In improv, understanding the audience doesn’t change who a performer is, but it helps us express our true selves to them. It’s a nuanced skill that requires practice. No two improv audiences are the same, and from performing for school kids to corporate clients, I’ve practiced refining my storytelling for different audiences based on their expectations. What’s funny to an 8-year-old might not be the same for a corporate manager.

The best way to practice this is to observe yourself and those around you. A high-level executive might not care about the code for a machine-learning model but may care deeply about the actual impact a solution can have on people’s lives. My team put this idea into action for our highly successful show in Chicago, “Once Upon a Time in Bangalore.” It was an Indian Masala movie-themed improv show for a completely American audience. Even though the show centered around Indian movies, we found a way to make it relatable and exciting for American audiences by pulling in American cultural references and behaviors.

Duke Fuqua alumnus Vaishahk Dutt and his improv troupe on stage in Chicago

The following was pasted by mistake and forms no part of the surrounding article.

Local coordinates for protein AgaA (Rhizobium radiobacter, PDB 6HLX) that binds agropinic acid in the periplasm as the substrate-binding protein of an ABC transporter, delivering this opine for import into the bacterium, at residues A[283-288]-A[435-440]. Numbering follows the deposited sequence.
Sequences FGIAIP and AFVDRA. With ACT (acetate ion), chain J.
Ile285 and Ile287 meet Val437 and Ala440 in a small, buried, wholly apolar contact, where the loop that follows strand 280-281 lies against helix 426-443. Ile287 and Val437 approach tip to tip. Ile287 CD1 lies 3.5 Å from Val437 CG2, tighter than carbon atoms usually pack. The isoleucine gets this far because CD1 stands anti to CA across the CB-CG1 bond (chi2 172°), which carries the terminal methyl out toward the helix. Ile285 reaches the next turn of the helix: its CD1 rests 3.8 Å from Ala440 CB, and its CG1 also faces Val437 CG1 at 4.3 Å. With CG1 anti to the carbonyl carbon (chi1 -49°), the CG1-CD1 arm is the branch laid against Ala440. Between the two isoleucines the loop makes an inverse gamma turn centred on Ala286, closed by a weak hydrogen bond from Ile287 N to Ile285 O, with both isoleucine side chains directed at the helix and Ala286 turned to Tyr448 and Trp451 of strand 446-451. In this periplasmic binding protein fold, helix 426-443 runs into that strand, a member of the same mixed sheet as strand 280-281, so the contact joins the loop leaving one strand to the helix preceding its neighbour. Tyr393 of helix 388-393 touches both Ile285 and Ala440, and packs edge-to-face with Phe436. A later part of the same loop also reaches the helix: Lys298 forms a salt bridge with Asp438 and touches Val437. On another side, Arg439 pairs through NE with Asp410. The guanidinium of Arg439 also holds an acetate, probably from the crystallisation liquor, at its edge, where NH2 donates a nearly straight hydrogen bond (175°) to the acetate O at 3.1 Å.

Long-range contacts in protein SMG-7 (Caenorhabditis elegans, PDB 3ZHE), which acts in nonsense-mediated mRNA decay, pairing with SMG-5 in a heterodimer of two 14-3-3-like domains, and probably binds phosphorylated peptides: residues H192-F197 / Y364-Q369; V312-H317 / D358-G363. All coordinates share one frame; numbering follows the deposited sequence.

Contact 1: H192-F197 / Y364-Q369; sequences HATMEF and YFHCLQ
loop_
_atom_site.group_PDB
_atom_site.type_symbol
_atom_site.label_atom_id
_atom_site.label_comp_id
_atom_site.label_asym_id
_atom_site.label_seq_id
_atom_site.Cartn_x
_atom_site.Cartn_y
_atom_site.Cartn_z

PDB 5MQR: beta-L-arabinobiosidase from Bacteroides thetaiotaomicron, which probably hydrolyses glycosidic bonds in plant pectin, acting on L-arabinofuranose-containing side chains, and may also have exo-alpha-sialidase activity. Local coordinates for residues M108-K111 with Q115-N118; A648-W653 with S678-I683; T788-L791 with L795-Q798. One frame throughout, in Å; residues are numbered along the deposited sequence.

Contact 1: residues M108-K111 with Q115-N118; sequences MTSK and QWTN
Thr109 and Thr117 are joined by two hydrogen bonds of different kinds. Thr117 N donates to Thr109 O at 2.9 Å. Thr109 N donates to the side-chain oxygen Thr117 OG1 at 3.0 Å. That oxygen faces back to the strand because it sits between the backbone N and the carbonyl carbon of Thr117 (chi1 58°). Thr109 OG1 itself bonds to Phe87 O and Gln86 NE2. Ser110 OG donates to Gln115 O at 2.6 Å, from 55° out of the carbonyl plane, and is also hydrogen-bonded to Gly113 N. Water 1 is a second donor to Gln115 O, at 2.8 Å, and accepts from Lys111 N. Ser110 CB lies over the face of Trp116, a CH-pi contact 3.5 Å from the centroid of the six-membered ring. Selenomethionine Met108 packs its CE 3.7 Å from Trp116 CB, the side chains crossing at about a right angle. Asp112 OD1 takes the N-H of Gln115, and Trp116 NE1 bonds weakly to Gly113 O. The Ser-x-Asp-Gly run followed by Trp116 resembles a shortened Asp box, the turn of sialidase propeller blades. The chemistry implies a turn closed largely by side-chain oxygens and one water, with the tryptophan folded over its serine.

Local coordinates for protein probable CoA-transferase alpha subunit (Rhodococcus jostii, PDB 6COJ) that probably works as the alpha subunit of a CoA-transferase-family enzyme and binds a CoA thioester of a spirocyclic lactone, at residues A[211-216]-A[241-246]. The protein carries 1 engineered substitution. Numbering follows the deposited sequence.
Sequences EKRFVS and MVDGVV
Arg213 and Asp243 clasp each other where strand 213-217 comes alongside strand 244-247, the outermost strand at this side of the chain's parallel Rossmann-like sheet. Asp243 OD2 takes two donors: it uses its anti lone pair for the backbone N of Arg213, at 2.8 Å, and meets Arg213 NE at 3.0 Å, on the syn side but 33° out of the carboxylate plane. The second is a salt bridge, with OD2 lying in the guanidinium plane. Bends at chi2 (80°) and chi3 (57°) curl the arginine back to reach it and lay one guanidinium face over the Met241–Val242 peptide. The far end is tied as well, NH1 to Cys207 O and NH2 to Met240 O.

Thanking the crowd after our improv show in Chicago

Yes, and…

“Yes, and…” is a key principle of improv, and it is especially useful when interacting with team members or clients in a business setting. Improv has taught me to always say “yes” to what the other person is feeling and never negate their input. It’s crucial to make the other person feel acknowledged. Be it a client giving feedback or a teammate suggesting a new idea—always be ready to consider it.

Then comes the next part of “yes, and…”—add onto what the other person has said. Rather than dismissing the other person’s feelings, acknowledge them first and then add perspective. Practicing this is key to not only having a harmonious improv scene, but a cohesive discussion in general.

Just as I would apply this principle to my interaction with others, I also strive to practice the same with myself. It’s not “Yes, I was rejected in this interview,” but “Yes, I was rejected in this interview, AND I’m going to try my best in the next one.” This point of view helps me stay optimistic.

Vaishakh Dutt, a Duke Fuqua alumnus, accepts the artistic student of the year award
Accepting the Artistic Student of the Year award

Adopting this mindset beyond improv has allowed me to truly embrace the Team Fuqua experience. I pushed boundaries, made close friends, and improbably won the Artistic Student of the Year award—something I’d never imagined! Through improv, I found my voice and expressed my authentic self in the business world.

My advice to others hoping to follow this path: embrace mistakes, take risks, and let your true self shine through. The improv mindset will enrich your personal and professional journey in ways you can’t even fathom yet. Always keep exploring, keep growing, and keep finding new facets of yourself to share with the world.